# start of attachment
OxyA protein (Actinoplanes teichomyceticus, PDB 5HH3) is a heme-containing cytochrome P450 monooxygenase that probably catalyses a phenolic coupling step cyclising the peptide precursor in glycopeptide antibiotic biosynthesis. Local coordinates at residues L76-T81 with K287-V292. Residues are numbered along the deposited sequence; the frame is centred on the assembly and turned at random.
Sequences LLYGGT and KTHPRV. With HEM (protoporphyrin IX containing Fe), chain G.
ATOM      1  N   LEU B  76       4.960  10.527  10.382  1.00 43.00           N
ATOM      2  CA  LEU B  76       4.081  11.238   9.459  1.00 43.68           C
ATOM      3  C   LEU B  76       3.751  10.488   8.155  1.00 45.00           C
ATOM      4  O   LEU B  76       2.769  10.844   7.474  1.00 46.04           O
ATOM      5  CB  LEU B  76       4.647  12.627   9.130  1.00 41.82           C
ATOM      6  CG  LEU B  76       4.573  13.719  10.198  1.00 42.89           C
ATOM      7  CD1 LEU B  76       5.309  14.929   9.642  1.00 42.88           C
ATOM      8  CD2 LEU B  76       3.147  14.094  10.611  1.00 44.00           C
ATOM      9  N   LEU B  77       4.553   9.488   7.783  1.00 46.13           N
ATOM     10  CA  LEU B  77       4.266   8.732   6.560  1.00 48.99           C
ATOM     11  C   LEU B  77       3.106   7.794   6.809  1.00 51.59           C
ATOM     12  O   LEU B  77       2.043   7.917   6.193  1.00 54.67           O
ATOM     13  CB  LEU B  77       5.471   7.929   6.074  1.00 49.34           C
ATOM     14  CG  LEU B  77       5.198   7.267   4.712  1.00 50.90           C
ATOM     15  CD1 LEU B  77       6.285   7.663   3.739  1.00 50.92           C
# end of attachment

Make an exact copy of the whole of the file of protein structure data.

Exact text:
OxyA protein (Actinoplanes teichomyceticus, PDB 5HH3) is a heme-containing cytochrome P450 monooxygenase that probably catalyses a phenolic coupling step cyclising the peptide precursor in glycopeptide antibiotic biosynthesis. Local coordinates at residues L76-T81 with K287-V292. Residues are numbered along the deposited sequence; the frame is centred on the assembly and turned at random.
Sequences LLYGGT and KTHPRV. With HEM (protoporphyrin IX containing Fe), chain G.
ATOM      1  N   LEU B  76       4.960  10.527  10.382  1.00 43.00           N
ATOM      2  CA  LEU B  76       4.081  11.238   9.459  1.00 43.68           C
ATOM      3  C   LEU B  76       3.751  10.488   8.155  1.00 45.00           C
ATOM      4  O   LEU B  76       2.769  10.844   7.474  1.00 46.04           O
ATOM      5  CB  LEU B  76       4.647  12.627   9.130  1.00 41.82           C
ATOM      6  CG  LEU B  76       4.573  13.719  10.198  1.00 42.89           C
ATOM      7  CD1 LEU B  76       5.309  14.929   9.642  1.00 42.88           C
ATOM      8  CD2 LEU B  76       3.147  14.094  10.611  1.00 44.00           C
ATOM      9  N   LEU B  77       4.553   9.488   7.783  1.00 46.13           N
ATOM     10  CA  LEU B  77       4.266   8.732   6.560  1.00 48.99           C
ATOM     11  C   LEU B  77       3.106   7.794   6.809  1.00 51.59           C
ATOM     12  O   LEU B  77       2.043   7.917   6.193  1.00 54.67           O
ATOM     13  CB  LEU B  77       5.471   7.929   6.074  1.00 49.34           C
ATOM     14  CG  LEU B  77       5.198   7.267   4.712  1.00 50.90           C
ATOM     15  CD1 LEU B  77       6.285   7.663   3.739  1.00 50.92           C